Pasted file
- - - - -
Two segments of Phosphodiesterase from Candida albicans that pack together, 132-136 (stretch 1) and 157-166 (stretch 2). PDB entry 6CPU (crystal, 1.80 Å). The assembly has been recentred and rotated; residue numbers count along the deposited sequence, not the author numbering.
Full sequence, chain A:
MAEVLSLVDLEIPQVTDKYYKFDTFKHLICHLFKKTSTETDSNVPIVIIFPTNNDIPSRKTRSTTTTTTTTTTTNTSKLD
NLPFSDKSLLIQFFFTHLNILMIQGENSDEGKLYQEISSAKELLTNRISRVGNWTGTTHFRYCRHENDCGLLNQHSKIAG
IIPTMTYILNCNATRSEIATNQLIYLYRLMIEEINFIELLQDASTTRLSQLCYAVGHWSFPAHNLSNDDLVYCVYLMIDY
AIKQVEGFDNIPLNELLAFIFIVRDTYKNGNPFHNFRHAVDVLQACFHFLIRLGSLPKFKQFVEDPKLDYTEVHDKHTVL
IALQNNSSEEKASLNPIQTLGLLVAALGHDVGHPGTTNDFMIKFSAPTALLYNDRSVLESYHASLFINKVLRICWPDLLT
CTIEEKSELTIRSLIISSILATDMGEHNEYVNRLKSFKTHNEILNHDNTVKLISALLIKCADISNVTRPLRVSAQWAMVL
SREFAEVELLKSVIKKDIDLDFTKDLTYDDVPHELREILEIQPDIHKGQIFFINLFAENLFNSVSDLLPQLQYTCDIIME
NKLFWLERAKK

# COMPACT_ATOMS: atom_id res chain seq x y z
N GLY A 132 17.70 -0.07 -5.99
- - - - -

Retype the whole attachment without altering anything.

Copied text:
Two segments of Phosphodiesterase from Candida albicans that pack together, 132-136 (stretch 1) and 157-166 (stretch 2). PDB entry 6CPU (crystal, 1.80 Å). The assembly has been recentred and rotated; residue numbers count along the deposited sequence, not the author numbering.
Full sequence, chain A:
MAEVLSLVDLEIPQVTDKYYKFDTFKHLICHLFKKTSTETDSNVPIVIIFPTNNDIPSRKTRSTTTTTTTTTTTNTSKLD
NLPFSDKSLLIQFFFTHLNILMIQGENSDEGKLYQEISSAKELLTNRISRVGNWTGTTHFRYCRHENDCGLLNQHSKIAG
IIPTMTYILNCNATRSEIATNQLIYLYRLMIEEINFIELLQDASTTRLSQLCYAVGHWSFPAHNLSNDDLVYCVYLMIDY
AIKQVEGFDNIPLNELLAFIFIVRDTYKNGNPFHNFRHAVDVLQACFHFLIRLGSLPKFKQFVEDPKLDYTEVHDKHTVL
IALQNNSSEEKASLNPIQTLGLLVAALGHDVGHPGTTNDFMIKFSAPTALLYNDRSVLESYHASLFINKVLRICWPDLLT
CTIEEKSELTIRSLIISSILATDMGEHNEYVNRLKSFKTHNEILNHDNTVKLISALLIKCADISNVTRPLRVSAQWAMVL
SREFAEVELLKSVIKKDIDLDFTKDLTYDDVPHELREILEIQPDIHKGQIFFINLFAENLFNSVSDLLPQLQYTCDIIME
NKLFWLERAKK

# COMPACT_ATOMS: atom_id res chain seq x y z
N GLY A 132 17.70 -0.07 -5.99